In a remarkable reversal, a 3-2 majority of the Consumer Product Safety Commission voted today to reinterpret the phrase “unblockable drain” under the Virginia Graeme Baker Pool and Spa Safety Act (VGB Act) to no longer permit the use of unblockable drain covers to protect against entrapment in public pools using single drain systems. As a result, cash strapped schools, municipalities, community pool organizations and others will be required to install an expensive and less protective back-up system.
The Commission’s original interpretation was based on the recommendation by its career technical experts that a $40 unblockable drain cover provides better protection against entrapment and drowning than does a $1000 – the least expensive and therefore most popular – back-up device, a safety vacuum release system (SVRS). According to Commission staff, unblockable drain covers prevent an entrapment before it happens, whereas an SVRS kicks in 4 seconds after a drain is blocked. As a result, a child playing in a pool without an unblockable drain cover can be eviscerated, or inextricably trapped by hair or a limb and drown before the SVRS turns off the pump. Even the SVRS manufacturer acknowledges this limitation in its product.
Commission staff has not changed its position that unblockable drain covers are safer than an SVRS, and did not recommend any change to the Commission’s interpretation. Since the Commission’s original interpretation, there have been no entrapment incidents that raise any concerns about the effectiveness of unblockable drain covers. In addition, despite receiving extensive public comment on the question before issuing its original interpretation, the Commission majority refused to hold any public hearing or solicit any public input on its reinterpretation.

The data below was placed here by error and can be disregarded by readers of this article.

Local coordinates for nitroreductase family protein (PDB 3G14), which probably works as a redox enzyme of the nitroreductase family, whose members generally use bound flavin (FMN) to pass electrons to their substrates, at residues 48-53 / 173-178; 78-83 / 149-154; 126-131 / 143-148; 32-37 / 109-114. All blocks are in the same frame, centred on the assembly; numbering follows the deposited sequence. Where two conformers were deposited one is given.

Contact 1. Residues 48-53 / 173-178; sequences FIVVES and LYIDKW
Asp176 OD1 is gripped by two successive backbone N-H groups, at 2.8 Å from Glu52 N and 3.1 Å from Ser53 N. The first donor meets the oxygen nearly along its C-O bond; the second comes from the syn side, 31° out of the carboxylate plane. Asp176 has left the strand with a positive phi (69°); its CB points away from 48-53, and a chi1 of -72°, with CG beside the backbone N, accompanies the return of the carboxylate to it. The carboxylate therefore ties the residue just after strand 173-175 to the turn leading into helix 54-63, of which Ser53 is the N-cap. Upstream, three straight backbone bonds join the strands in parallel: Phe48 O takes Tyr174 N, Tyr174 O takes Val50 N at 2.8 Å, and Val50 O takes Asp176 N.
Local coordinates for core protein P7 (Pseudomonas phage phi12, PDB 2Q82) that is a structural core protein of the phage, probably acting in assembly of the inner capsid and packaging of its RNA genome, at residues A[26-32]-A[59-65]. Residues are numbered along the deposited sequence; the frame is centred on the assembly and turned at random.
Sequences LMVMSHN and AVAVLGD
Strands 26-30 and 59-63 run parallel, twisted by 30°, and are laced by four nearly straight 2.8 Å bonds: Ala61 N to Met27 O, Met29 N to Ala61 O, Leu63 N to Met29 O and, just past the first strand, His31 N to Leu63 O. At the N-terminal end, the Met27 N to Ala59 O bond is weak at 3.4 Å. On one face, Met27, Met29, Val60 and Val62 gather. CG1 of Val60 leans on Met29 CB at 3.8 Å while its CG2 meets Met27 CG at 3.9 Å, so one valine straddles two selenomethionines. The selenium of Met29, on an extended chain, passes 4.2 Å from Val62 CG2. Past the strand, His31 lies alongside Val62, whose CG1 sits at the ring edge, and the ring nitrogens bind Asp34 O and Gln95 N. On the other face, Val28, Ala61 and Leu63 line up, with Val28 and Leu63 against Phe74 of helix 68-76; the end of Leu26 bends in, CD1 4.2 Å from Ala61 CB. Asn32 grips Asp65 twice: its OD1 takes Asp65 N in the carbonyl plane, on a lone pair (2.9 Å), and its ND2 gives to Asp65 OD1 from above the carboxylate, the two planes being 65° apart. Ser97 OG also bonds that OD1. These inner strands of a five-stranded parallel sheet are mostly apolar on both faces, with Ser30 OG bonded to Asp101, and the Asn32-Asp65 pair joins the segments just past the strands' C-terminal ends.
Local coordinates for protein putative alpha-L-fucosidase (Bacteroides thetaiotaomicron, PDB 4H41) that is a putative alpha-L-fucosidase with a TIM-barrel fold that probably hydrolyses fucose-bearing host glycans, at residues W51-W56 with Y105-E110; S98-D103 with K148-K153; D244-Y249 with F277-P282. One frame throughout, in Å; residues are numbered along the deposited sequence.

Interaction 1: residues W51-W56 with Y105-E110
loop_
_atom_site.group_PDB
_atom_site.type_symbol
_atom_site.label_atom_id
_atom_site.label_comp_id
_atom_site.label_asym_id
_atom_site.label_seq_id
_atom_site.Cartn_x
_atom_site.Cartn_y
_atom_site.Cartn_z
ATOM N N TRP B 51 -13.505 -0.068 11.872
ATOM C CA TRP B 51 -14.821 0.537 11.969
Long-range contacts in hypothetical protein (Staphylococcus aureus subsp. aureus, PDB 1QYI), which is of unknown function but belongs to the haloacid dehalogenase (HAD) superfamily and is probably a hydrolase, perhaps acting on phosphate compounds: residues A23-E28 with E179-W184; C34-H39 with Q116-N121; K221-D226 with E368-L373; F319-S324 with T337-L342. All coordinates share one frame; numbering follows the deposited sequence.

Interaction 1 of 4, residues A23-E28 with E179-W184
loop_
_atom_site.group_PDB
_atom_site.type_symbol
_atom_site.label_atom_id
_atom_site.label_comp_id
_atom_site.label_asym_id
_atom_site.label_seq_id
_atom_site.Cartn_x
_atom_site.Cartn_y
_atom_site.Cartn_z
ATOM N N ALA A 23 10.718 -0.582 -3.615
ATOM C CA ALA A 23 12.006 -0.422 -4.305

The sole reason for the Commission’s decision is that a single Commissioner – Bob Adler – has changed his “legal interpretation” of the VGB Act. He claims to have done so based on two meetings with Debbie Wasserman Schultz, who sponsored the legislation. But the legislation was co-written by Vac-Alert Industries President Paul Pennington, whose company manufacturers an SVRS and will profit richly from the new mandate to use a back-up system.
Vac-Alert hits the jackpot, but what of the losses suffered by the public? For those pools that can afford it, thousands of dollars in unnecessary equipment will be purchased at taxpayer expense. But for those localities that don’t have the resources, pools will be opened late or closed permanently, potentially adding to nationwide drowning statistics by reducing the availability of swimming lessons. Finally, families will again be exposed to the risk of drain entrapment drowning and evisceration, which in the cruelest of ironies, was the cause of death of Virginia Graeme Baker, after whom the VGB Act was named.
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